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Mol Cancer Res. 2014 Mar;12(3):408-420. doi: 10.1158/1541-7786.MCR-13-0206-T. Epub 2013 Dec 6.

NF-κB activation-induced anti-apoptosis renders HER2-positive cells drug resistant and accelerates tumor growth.

Author information

1
Center for Functional Cancer Epigenetics, Dana-Farber Cancer Institute, Boston, MA 02115.
2
Department of Medical Oncology, Dana-Farber Cancer Institute, Boston, MA 02115.
3
Department of Cancer Biology, Dana-Farber Cancer Institute & Harvard Medical School. Boston, MA 02115.
4
Department of Pathology, Brigham & Women's Hospital and Harvard Medical School, Boston, MA 02115.
5
Department of Surgery, Brigham & Women's Hospital and Harvard Medical School. Boston, MA 02115.
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Contributed equally

Abstract

Breast cancers with HER2 overexpression are sensitive to drugs targeting the receptor or its kinase activity. HER2-targeting drugs are initially effective against HER2-positive breast cancer, but resistance inevitably occurs. We previously found that NF-κB is hyperactivated in a subset of HER2-positive breast cancer cells and tissue specimens. In this study, we report that constitutively active NF-κB rendered HER2-positive cancer cells resistant to anti-HER2 drugs and cells selected for lapatinib resistance upregulated NF-κB. In both circumstances, cells were antiapoptotic and grew rapidly as xenografts. Lapatinib-resistant cells were refractory to HER2 and NF-κB inhibitors alone but were sensitive to their combination, suggesting a novel therapeutic strategy. A subset of NF-κB-responsive genes was overexpressed in HER2-positive and triple-negative breast cancers, and patients with this NF-κB signature had poor clinical outcome. Anti-HER2 drug resistance may be a consequence of NF-κB activation, and selection for resistance results in NF-κB activation, suggesting that this transcription factor is central to oncogenesis and drug resistance. Clinically, the combined targeting of HER2 and NF-κB suggests a potential treatment paradigm for patients who relapse after anti-HER2 therapy. Patients with these cancers may be treated by simultaneously suppressing HER2 signaling and NF-κB activation.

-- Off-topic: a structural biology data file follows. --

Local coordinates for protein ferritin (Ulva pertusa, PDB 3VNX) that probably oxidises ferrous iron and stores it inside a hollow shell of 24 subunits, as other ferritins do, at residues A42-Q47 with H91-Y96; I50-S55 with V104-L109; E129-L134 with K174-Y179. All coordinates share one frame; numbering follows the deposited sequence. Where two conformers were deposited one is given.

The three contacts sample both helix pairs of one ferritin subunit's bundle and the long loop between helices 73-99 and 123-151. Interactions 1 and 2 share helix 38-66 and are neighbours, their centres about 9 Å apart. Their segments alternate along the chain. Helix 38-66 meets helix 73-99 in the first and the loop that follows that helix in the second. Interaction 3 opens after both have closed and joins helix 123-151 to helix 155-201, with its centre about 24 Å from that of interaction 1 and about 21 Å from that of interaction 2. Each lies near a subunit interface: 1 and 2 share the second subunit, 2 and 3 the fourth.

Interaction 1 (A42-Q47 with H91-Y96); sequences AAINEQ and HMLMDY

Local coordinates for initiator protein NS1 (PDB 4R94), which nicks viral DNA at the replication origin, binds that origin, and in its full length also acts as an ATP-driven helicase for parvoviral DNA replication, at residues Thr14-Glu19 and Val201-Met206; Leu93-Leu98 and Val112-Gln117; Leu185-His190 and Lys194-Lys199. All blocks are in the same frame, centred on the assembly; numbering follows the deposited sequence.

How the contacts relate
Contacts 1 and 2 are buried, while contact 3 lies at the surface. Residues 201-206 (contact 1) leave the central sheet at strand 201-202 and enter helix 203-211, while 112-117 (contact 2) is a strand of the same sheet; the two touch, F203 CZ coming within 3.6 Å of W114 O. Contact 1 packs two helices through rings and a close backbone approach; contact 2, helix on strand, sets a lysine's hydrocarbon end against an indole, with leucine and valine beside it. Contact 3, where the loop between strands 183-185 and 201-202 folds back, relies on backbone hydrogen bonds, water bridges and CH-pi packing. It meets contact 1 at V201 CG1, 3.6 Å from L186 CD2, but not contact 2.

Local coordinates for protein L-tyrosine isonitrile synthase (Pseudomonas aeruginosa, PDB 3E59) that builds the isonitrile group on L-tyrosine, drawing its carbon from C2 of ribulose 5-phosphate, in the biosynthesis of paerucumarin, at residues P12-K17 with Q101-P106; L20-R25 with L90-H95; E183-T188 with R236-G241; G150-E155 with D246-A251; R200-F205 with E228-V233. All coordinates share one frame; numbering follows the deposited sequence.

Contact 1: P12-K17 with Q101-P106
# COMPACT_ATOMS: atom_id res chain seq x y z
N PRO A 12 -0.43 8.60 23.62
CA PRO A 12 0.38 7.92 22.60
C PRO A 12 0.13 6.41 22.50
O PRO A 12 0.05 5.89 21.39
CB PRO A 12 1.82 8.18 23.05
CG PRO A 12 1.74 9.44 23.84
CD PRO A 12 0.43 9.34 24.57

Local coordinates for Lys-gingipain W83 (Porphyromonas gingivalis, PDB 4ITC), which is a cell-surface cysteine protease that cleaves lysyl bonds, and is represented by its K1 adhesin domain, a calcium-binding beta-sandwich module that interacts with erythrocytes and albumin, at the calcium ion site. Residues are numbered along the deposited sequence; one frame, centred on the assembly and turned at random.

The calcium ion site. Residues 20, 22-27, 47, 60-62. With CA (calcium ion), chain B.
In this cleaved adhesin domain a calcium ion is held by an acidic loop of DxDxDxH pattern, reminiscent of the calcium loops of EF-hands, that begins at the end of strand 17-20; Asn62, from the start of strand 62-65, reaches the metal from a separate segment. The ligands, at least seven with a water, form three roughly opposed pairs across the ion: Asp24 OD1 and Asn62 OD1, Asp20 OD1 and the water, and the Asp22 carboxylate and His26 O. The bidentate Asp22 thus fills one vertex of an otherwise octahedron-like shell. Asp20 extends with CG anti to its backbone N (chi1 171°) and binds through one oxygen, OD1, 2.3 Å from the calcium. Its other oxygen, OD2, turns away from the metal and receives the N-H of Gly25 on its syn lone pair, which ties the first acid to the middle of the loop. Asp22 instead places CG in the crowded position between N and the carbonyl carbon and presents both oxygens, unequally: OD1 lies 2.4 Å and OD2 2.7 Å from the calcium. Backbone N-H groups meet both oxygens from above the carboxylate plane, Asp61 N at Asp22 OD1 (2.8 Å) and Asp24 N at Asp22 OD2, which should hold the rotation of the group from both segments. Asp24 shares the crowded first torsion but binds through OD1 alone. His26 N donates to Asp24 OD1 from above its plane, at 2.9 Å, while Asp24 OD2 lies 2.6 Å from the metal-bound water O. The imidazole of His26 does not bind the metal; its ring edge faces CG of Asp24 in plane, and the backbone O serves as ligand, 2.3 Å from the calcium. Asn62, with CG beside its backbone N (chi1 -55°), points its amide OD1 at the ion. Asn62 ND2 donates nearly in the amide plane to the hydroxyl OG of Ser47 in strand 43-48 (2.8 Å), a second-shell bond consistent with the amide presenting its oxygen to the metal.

IMPLICATIONS:

The combination of an inhibitor of IκB kinase (IKK) inhibitor and anti-HER2 drugs may be a novel treatment strategy for drug-resistant human breast cancers.

PMID:
24319068
PMCID:
PMC4026253
DOI:
10.1158/1541-7786.MCR-13-0206-T
[Indexed for MEDLINE]
Free PMC Article
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